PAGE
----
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The most annoying error in the world! Help Needed Please

S

Steve Le Mon

#1
I've developed a small DLL using the .NET Framework version 2.0 that reads
xml files and writes them to a SQL Server.

As this DLL needs to be launched from VBScript, I've created a COM Interface
for it using the published guidelines. I've done this before and am happy
that I've done everything correctly.

The problem I have is that when I deployed it on my Clients site I cannot
get the thing to run using late binding! Every-time I use the CREATEOBJECT
syntax I get the annoying and unhelpful error 429 - cannot create object.

What is even more annoying is that when I use Word or Excel VBA envirnoment
to test the component using early binding, it works fine.

Why is is that the same physical DLL will work with early binding but not
late binding. What am I missing???

Steve
 

My Computer

S

Steve Le Mon

#3
Hi Andrew

I've been there and its no help. The problem here is this is a hybrid DLL.
It's .NET with a COM Interface grafted onto it, and I'm wondering if this
just adds to the confusion.I've tried to re-register the steps with regsvr
but get a "DLLRegisterServer entry point was not found" I'm guessing this is
because its not fully COM, but as the DLL works with early binding I didn't
think much about it.

The question here is should I be using Regsvr or Regasm... but this doesn't
explain why it works with early binding and not late binding???

Steve


"Andrew Morton" <akm@xxxxxx-press.co.uk.invalid> wrote in message
news:72sb0kFrkkc4U1@xxxxxx

> Steve Le Mon wrote:

>> What am I missing???
>
> Google-fu?
>
> Perhaps this article will help:
> http://support.microsoft.com/kb/828550
>
> Andrew
>
 

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A

Alex K. Angelopoulos

#4
Regsvr32 only works on COM-based components; you need to use regasm. Also,
for the assembly to be used by any COM client - and NOT just used by an
application hosted in the same directory as the assembly is installed - it
will need to be installed in the global assembly cache.


"Steve Le Mon" <steve_lemon@xxxxxx> wrote in message
news:#8VaDiJrJHA.4364@xxxxxx

> Hi Andrew
>
> I've been there and its no help. The problem here is this is a hybrid DLL.
> It's .NET with a COM Interface grafted onto it, and I'm wondering if this
> just adds to the confusion.I've tried to re-register the steps with regsvr
> but get a "DLLRegisterServer entry point was not found" I'm guessing this
> is because its not fully COM, but as the DLL works with early binding I
> didn't think much about it.
>
> The question here is should I be using Regsvr or Regasm... but this
> doesn't explain why it works with early binding and not late binding???
>
> Steve
>
>
> "Andrew Morton" <akm@xxxxxx-press.co.uk.invalid> wrote in message
> news:72sb0kFrkkc4U1@xxxxxx

>> Steve Le Mon wrote:

>>> What am I missing???
>>
>> Google-fu?
>>
>> Perhaps this article will help:
>> http://support.microsoft.com/kb/828550
>>
>> Andrew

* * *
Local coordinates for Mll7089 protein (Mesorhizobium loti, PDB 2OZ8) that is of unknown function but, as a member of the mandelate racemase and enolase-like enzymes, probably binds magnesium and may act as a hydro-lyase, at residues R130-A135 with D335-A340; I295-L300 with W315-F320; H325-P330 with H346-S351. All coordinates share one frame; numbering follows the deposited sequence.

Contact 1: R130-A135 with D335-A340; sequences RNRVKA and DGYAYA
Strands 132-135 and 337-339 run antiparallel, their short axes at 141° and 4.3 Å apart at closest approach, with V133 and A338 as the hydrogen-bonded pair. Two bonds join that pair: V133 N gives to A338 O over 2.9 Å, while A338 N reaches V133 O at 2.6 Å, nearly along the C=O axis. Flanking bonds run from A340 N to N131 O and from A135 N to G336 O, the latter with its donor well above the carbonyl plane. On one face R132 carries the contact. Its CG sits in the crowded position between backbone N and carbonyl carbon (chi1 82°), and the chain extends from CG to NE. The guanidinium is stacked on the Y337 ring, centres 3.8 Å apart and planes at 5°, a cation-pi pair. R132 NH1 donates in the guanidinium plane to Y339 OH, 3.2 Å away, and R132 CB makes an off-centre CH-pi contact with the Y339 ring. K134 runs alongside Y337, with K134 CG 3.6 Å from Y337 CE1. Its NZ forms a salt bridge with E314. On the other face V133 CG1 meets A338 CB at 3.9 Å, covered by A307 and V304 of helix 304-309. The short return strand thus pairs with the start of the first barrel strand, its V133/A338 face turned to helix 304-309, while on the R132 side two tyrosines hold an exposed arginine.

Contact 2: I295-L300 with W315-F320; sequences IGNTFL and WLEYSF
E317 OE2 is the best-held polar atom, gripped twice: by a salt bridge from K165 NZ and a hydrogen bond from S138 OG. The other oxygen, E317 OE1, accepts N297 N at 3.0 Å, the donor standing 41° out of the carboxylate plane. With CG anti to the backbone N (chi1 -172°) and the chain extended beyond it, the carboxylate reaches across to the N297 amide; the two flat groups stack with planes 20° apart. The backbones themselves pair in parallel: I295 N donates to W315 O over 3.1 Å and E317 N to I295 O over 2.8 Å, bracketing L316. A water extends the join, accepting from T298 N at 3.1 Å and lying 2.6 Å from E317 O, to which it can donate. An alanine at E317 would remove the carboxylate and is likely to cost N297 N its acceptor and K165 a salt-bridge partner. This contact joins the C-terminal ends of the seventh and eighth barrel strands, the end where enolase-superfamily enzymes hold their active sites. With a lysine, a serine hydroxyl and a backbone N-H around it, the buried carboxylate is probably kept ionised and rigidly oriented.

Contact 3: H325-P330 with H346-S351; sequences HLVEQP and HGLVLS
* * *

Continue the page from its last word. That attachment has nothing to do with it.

>>
>
>
 

My Computer

A

Alex K. Angelopoulos

#5
By the way, although I don't generally use this since I have control over
machines that will use .NET components, there is an alternative to
installing the assembly in the GAC, and it's probably better for your
situation. You can register the component with a codebase path by using
regasm's /codebase switch. This tells applications precisely where to find
the assembly without reverting to app directory search or using the GAC.
This is a little less invasive and much more like traditional COM
registration.

"Alex K. Angelopoulos" <aka(at)mvps.org> wrote in message
news:#ztcaEKrJHA.3848@xxxxxx

> Regsvr32 only works on COM-based components; you need to use regasm. Also,
> for the assembly to be used by any COM client - and NOT just used by an
> application hosted in the same directory as the assembly is installed - it
> will need to be installed in the global assembly cache.
>
>
> "Steve Le Mon" <steve_lemon@xxxxxx> wrote in message
> news:#8VaDiJrJHA.4364@xxxxxx

>> Hi Andrew
>>
>> I've been there and its no help. The problem here is this is a hybrid
>> DLL. It's .NET with a COM Interface grafted onto it, and I'm wondering if
>> this just adds to the confusion.I've tried to re-register the steps with
>> regsvr but get a "DLLRegisterServer entry point was not found" I'm
>> guessing this is because its not fully COM, but as the DLL works with
>> early binding I didn't think much about it.
>>
>> The question here is should I be using Regsvr or Regasm... but this
>> doesn't explain why it works with early binding and not late binding???
>>
>> Steve
>>
>>
>> "Andrew Morton" <akm@xxxxxx-press.co.uk.invalid> wrote in message
>> news:72sb0kFrkkc4U1@xxxxxx

>>> Steve Le Mon wrote:
>>>> What am I missing???
>>>
>>> Google-fu?
>>>
>>> Perhaps this article will help:
>>> http://support.microsoft.com/kb/828550
>>>
>>> Andrew
>>>
>>
>>
 

My Computer

S

Steve Le Mon

#6
Thanks Alex
Went back over the deployment steps you mentioned and found a small error,
it now works.
I'm suitably embarrassed. Just couldn't see the wood for the trees as they
say

Cheers



"Alex K. Angelopoulos" <aka(at)mvps.org> wrote in message
news:%2309gUJKrJHA.3700@xxxxxx

> By the way, although I don't generally use this since I have control over
> machines that will use .NET components, there is an alternative to
> installing the assembly in the GAC, and it's probably better for your
> situation. You can register the component with a codebase path by using
> regasm's /codebase switch. This tells applications precisely where to find
> the assembly without reverting to app directory search or using the GAC.
> This is a little less invasive and much more like traditional COM
> registration.
 

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